All over social media recently there has been wailing and gnashing of teeth by GPs, such as myself, at suggestions that the opening hours of general practice are in some way to blame for the crisis in hospitals up and down the country. A single paper initially led with the story that the Prime Minister was going tell GPs that they had to be open from 8 until 8, 7 days a week, according to local need. This is nothing new. This is old news. This is the part of the plan set out in the GP Forward View, with the finer details being laid out in NHS operational planning guidance (see page 53).
Fortuitously for the government the National Audit Office has recently released a report into GP opening times. This shows that, currently, GP practices are not open 8 until 8, and in fact some surgeries will have a half day, neglecting to point out that many surgeries will compensate for this by opening during unsociable early or late hours on other days of the week.
Certain aspects of three reports have simply been juxtaposed, within a right wing newspaper and set alongside the context of the bed crisis in the NHS. The ridiculous inference is that the crisis seen in hospitals is down to GP surgery opening times. However, the Prime Minister hasn’t even made an official statement, speech, or given a press release about this—all that is reported is that she is going to remind GPs of the details of the GP Forward View.
As always, the politicians, their advisors, and journalists have cherry picked from the reports linked above, in order to create a distracting media storm. Better to have irate GPs, and their supporters, on the TV and social media, than pictures of patients in corridors and stories of deaths on trolleys. The spin doctors have done a perfect job and we have all fallen for it. The Prime Minister doesn’t even have to retract a statement she hasn’t made.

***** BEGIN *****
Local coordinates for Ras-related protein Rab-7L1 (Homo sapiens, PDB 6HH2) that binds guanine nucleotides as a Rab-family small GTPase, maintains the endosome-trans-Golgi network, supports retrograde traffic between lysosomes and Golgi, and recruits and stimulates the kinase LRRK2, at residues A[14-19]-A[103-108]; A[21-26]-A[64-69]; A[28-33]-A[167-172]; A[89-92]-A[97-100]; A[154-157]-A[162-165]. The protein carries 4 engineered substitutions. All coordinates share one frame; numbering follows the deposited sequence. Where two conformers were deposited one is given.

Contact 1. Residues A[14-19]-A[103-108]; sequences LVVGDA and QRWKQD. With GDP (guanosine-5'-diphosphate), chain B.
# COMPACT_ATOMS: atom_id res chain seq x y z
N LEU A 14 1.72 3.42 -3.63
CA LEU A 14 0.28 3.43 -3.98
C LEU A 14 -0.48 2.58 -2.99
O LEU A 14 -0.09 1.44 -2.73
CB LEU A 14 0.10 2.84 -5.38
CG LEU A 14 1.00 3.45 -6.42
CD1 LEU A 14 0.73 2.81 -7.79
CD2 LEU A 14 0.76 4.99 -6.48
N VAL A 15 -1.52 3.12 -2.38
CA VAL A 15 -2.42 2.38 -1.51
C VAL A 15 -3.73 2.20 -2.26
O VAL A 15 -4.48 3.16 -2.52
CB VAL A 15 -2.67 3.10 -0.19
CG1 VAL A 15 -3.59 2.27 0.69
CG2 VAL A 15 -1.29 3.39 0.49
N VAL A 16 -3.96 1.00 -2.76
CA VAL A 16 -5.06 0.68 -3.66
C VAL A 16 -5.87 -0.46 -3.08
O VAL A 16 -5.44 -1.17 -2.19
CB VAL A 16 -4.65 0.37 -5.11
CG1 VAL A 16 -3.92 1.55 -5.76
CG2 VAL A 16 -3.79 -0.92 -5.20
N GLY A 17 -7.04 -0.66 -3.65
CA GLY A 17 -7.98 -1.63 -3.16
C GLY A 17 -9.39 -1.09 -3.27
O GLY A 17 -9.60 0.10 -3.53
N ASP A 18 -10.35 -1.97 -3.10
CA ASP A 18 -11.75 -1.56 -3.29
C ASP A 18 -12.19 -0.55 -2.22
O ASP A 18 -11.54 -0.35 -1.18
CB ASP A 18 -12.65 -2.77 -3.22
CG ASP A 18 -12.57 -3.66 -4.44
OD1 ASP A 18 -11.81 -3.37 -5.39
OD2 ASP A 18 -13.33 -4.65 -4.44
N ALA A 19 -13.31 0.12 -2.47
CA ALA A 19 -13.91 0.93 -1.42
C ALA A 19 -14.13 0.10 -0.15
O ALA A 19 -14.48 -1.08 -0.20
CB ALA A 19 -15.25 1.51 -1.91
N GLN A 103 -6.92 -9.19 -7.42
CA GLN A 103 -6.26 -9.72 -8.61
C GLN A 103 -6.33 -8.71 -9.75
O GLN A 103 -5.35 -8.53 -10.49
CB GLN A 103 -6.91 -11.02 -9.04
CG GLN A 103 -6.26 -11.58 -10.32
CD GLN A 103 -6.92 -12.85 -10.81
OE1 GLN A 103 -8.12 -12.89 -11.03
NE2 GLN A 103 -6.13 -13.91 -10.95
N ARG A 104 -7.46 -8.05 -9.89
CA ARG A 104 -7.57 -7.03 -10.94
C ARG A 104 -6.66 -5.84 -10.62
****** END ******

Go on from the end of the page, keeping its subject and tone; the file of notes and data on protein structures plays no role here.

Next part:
As for the cherry-picking—well the GP Forward View and the accompanying operational guidance make it clear that not every practice will have to work from 8 until 8, 7 days a week. Practices will be able to work together. The National Audit Office report does talk about the current state of affairs, but the real headline from it is that every unsociable hour that a GP surgery opens will cost 50% more than regular office hours. It is also worth pointing out that we’re in Year One of the GP Forward View, which is underpinned by the Five Year Forward View. The clue is in the name of the latter. GPs are not expected to provide these extended hours services until 2021, so no wonder current opening hours are much less.
Organisations that have been quick to jump into the media to decry a statement that has been reported will be made, are the very organisations that support the GP Forward View; namely the British Medical Association and the Royal College of General Practitioners. They think it will be the only way that general practice will get the funding it needs.
The argument over whether the GP Forward View makes economic or clinical sense is one that needs to be had. The real debate for the moment, however, is about the crisis in the NHS as a whole due to a combination of funding, workforce, and demand issues. All three have to be tackled at the same time to have any hope in hell of providing the public with standard of care they need.
This blog also appears on Samir Dawlatly’s personal blog site.
Samir Dawlatly is a GP partner in Birmingham, a Board Member of Our Health Partnership and co-clinical director of QCAPS for Northfield Alliance Ltd. The views expressed here are his own and don’t necessarily represent that of any organisation he works for.
Competing interests: I have read and understood BMJ policy on declaration of interests and declare the following interests: I am a GP partner at Jiggins Lane Medical Centre and managing partner and board member of Our Health Partnership. I am the co-clinical director of the QCAPS referral management scheme for Northfield Alliance Ltd. The views expressed here are my own and don’t necessarily represent those of any organisation I work for. I am an occasional member of the RCGP online working group on overdiagnosis.